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1 © Copyright 2010 Dieter Fensel and Srdjan Komazec Semantic Web Services Web services.

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Presentation on theme: "1 © Copyright 2010 Dieter Fensel and Srdjan Komazec Semantic Web Services Web services."— Presentation transcript:

1 1 © Copyright 2010 Dieter Fensel and Srdjan Komazec Semantic Web Services Web services

2 2 Where are we? #Title 1Introduction 2Web Science 3Service Science 4Web services 5Web2.0 services 6Semantic Web 7Web Service Modeling Ontology (WSMO) 8Web Service Modeling Language (WSML) 9Web Service Execution Environment (WSMX) 10OWL-S and other 11Light-weight Annotations 12Applications 13Mobile Services

3 3 Outline Motivation Technical solution –SOAP protocol and related specifications –WSDL interface definition language –Additional related specifications Illustration by a larger example Possible Extensions Summary References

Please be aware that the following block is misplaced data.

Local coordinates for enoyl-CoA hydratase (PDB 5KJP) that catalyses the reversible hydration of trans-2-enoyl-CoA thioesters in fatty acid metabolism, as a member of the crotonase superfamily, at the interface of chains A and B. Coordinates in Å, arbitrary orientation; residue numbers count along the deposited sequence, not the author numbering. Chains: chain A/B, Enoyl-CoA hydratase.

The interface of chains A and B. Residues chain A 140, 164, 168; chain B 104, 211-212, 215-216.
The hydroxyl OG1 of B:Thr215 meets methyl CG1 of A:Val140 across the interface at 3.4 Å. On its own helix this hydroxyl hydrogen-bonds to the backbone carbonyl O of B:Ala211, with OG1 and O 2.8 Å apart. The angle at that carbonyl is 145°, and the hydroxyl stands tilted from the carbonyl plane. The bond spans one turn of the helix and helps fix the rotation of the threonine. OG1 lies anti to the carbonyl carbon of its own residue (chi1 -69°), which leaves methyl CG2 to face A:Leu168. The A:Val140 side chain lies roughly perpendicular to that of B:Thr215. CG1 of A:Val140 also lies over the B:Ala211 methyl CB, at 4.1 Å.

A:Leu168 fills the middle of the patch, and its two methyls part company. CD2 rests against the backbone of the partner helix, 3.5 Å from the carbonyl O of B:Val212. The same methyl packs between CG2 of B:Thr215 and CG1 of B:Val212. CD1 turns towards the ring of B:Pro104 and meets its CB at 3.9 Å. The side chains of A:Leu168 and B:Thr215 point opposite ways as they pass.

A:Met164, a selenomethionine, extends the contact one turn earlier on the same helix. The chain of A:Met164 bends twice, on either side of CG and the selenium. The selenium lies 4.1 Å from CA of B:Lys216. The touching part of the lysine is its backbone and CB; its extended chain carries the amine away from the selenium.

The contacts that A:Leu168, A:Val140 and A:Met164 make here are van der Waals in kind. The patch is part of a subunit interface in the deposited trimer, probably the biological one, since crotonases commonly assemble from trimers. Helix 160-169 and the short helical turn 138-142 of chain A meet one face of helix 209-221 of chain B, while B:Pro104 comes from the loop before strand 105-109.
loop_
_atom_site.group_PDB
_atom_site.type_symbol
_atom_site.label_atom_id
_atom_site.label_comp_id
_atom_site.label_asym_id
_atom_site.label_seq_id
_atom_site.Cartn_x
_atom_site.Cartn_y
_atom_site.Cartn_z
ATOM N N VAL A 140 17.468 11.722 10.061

4 4 MOTIVATION

5 5 Motivation SOA Service-Oriented Architecture For large-scale distributed computing For interoperability within and among enterprises Business-oriented services –Coarse-grained service interfaces –Improves evolvability, manageability Needs a suitable set of technologies

6 6 Motivation Solutions needed to implement SOA lifecycle SOA is a programming style An SOA application is a composition of services A ‘service’ is a building block/unit of an SOA Service encapsulates a business process A Service Provider registers services Service consumption involves Find- Bind-Execute pattern Questions –How to specify data involved in the process? –How to specify the way to access a service functionality? –How to communicate to services? –Can we use some existing solutions? Service Registry Service Consumer Service Provider RegisterFind Bind Execute Figure 1. SOA Elements

7 7 Motivation Web Services Technology for SOA Client-server messaging approach –With predefined Message exchange patterns –Independent of network protocols Application-specific interfaces –Similar to RPC, CORBA Most data in XML –Descriptions in XML Schema

8 8 Motivation RPC vs. Web Services Remote Procedure Calls Aim to hide the network –Distributed system looks like a local system –Some calls happen to go over the network But network is important –Latency, bandwidth –Reliability – connection, nodes RPC is harmful